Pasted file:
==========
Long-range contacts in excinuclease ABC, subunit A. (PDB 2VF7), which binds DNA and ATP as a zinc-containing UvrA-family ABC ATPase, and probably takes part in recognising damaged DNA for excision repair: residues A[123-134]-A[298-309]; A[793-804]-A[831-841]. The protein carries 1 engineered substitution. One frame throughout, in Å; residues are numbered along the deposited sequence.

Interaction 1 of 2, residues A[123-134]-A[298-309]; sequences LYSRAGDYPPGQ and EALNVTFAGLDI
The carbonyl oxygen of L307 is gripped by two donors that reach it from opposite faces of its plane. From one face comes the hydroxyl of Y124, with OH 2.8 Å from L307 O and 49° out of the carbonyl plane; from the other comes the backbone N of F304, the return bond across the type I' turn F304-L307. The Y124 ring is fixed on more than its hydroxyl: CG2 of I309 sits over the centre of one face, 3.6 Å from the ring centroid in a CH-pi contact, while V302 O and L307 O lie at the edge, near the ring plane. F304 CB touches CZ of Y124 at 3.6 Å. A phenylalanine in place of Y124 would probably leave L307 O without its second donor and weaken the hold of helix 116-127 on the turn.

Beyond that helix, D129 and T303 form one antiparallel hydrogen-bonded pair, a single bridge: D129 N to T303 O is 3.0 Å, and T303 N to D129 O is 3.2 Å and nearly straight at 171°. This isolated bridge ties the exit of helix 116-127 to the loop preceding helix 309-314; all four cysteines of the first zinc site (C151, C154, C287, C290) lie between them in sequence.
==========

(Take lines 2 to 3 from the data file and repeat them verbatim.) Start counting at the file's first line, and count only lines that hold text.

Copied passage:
Interaction 1 of 2, residues A[123-134]-A[298-309]; sequences LYSRAGDYPPGQ and EALNVTFAGLDI
The carbonyl oxygen of L307 is gripped by two donors that reach it from opposite faces of its plane. From one face comes the hydroxyl of Y124, with OH 2.8 Å from L307 O and 49° out of the carbonyl plane; from the other comes the backbone N of F304, the return bond across the type I' turn F304-L307. The Y124 ring is fixed on more than its hydroxyl: CG2 of I309 sits over the centre of one face, 3.6 Å from the ring centroid in a CH-pi contact, while V302 O and L307 O lie at the edge, near the ring plane. F304 CB touches CZ of Y124 at 3.6 Å. A phenylalanine in place of Y124 would probably leave L307 O without its second donor and weaken the hold of helix 116-127 on the turn.